Denmark DR1 Jørgen de Mylius [81]
 Finland YLE TV2 Maria Guzenina and Asko Murtomäki [fi] [82]
YLE Radio Suomi Iris Mattila and Tarja Närhi [fi]
 Italy Fabio Canino and Paolo Quilici [83]
 Lithuania LTV2 Darius Užkuraitis
 Macedonia MTV 3 Milanka Rašić
 Puerto Rico MSN No commentator [78]
 Serbia and Montenegro RTS2 Mladen Popović [76][84]
  Switzerland SF 2 German: Roman Kilchsperger [de]
TSR 1 French: Jean-Marc Richard and Alain Morisod
TSI 1 Italian: Daniele Rauseo and Claudio Lazzarino
 United States Israeli Network Unknown [78]


Organisational issues[edit]

In January 2003, German news magazine Der Spiegel reported that Guntars Kukuls, spokesperson of the city council of Riga, stated that Riga was suffering from serious financial problems that could possibly lead to a breach of contract and that the contest needed to be moved to another city.[85] Ilona Bērziņa, spokesperson of LTV, denied that potential financial issues the city council of Riga may be facing would interrupt the organisation of the contest.[86] In February 2003, The Baltic Times reported that a committee of Riga municipality rejected the proposal to withdraw the funds it pledged in support of organising the contest.[87]

In March 2003, Danish newspaper B.T. published an article based on accusations that the EBU television director Bjørn Erichsen made in reference to LTV suffering from organisational chaos which could result in the removal of Latvia's hosting duties since they were running behind schedule.[88] The general director of LTV, Uldis-Ivars Grava, replied, saying: "A few weeks ago, the EBU's legal director, Werner Rumphorst, was in Riga, and I spent an entire day with him and with the former general director of the Danish broadcaster DR, Bjørn Erichsen. We talked about co-operation and about programme exchanges, and neither of them said a single word that would indicate any doubts, lack of trust or accusation."[89] Ingrida Smite, head of press for the Eurovision Song Contest 2003, reaffirmed that the contest would take place in Riga despite reports to the contrary.[89]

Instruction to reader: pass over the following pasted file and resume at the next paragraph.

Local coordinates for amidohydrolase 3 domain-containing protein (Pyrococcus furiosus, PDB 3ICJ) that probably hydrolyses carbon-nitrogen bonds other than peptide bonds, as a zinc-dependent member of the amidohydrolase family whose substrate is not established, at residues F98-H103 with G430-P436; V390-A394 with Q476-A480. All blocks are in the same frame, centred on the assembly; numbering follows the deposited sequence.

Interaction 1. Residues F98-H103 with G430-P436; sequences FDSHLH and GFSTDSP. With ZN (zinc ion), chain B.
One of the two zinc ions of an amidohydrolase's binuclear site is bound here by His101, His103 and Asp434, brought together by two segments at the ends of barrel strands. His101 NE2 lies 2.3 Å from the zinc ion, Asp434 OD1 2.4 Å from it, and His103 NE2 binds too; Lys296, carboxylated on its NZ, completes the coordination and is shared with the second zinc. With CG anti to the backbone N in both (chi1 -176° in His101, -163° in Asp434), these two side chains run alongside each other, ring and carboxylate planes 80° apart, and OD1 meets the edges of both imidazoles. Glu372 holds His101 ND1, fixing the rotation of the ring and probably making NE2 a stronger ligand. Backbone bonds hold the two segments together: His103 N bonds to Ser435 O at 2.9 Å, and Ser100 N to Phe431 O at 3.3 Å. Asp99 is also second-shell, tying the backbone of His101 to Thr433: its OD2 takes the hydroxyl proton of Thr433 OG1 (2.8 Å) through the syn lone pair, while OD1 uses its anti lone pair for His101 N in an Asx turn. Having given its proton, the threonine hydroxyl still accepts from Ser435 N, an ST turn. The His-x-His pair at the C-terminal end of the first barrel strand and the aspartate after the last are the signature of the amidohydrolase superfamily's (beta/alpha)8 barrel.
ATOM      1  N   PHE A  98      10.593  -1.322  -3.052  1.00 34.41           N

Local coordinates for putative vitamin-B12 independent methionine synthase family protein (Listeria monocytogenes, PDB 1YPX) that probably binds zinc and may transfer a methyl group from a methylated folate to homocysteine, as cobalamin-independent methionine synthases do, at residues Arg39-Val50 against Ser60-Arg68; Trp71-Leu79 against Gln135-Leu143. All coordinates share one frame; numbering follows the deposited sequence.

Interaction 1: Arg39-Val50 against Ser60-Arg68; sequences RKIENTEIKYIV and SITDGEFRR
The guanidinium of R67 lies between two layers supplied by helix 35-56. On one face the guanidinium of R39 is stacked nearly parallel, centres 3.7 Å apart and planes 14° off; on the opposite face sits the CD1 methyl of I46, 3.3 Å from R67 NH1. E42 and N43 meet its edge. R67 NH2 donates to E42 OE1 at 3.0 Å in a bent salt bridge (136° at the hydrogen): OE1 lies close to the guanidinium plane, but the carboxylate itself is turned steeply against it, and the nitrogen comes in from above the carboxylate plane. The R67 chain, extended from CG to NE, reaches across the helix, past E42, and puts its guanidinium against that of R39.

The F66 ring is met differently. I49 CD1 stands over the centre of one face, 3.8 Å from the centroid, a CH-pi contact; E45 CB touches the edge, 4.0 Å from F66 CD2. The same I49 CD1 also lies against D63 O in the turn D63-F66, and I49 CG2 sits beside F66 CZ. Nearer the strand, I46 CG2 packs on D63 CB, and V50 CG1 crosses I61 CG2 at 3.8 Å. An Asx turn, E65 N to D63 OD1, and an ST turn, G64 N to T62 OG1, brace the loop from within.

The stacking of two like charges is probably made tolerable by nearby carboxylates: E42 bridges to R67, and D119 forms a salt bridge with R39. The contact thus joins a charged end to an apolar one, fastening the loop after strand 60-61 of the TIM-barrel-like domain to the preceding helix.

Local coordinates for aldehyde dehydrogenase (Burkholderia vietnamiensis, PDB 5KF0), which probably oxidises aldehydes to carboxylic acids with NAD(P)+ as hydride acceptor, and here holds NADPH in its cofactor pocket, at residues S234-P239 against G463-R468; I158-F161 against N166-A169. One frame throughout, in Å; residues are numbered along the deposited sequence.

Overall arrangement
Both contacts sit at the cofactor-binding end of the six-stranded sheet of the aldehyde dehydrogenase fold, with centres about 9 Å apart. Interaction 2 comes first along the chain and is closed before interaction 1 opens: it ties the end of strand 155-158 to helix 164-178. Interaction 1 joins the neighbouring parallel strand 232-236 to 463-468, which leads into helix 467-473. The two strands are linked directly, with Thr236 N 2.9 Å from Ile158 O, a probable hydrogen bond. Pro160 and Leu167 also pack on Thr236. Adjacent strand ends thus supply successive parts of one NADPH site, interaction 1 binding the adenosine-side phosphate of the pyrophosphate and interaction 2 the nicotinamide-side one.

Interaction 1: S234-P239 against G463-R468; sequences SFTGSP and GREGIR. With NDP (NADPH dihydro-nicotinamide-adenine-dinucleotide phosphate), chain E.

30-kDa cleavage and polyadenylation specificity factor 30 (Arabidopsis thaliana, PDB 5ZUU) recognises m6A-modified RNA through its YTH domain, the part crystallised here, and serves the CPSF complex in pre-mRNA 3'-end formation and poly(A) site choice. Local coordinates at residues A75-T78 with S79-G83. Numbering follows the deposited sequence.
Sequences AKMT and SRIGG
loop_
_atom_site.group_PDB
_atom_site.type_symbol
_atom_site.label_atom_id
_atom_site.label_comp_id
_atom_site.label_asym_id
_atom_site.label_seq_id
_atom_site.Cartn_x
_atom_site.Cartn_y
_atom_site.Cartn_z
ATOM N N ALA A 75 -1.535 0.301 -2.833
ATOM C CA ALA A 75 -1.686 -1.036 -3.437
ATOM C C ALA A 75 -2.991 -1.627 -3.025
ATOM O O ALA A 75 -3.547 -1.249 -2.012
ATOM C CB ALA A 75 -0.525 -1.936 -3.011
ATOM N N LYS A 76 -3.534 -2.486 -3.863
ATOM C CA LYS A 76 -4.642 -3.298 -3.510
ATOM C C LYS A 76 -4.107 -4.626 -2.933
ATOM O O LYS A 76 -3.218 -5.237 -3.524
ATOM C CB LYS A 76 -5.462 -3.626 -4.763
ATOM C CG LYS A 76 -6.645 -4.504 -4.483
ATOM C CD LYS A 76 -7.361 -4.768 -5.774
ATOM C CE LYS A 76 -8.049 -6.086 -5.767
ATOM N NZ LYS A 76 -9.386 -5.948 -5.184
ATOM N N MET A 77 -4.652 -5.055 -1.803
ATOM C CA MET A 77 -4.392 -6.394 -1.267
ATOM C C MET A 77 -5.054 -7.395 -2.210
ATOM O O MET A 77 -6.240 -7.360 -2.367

Controversies surrounding Russian band t.A.T.u.[edit]

Upon the selection of the Russian artists t.A.T.u., the duo gave an interview to German tabloid Bild in March 2003 where they claimed that they would win the contest without a doubt and criticised the German entrant Lou calling her a witch with duo member Julia Volkova (also referring to Germany's 2002 entrant) stating, "In Russia we nurse blind and old people, but we don't send them to the Grand Prix. This must be different in Germany."[90][91] Lou later responded to the comments stating, "I don't know whether bitching, fighting and boozing kids are the right representatives for such a beautiful country as Russia."[92]

t.A.T.u.'s first rehearsal dominated proceedings on 20 May—the band were supposed to rehearse the day before, but had turned up a day late, claiming that Julia Volkova was suffering from a sore throat.[93] The group were booed by journalists during their press conference where they complained about the production's poor lighting and stage. EBU supervisor Sarah Yuen said "They are the bad girls of pop… we shouldn’t have expected them to come here and be nice and pleasant."[94] The EBU had originally planned to have a pre-recorded performance of the Russian entry ready to substitute during the live broadcast in case the duo performed a lesbian publicity stunt on stage, which they deemed inappropriate for a family entertainment show.[95] The EBU later stated that the performance would be broadcast live without any interruption.[96][97]

Russian complaint against Irish vote[edit]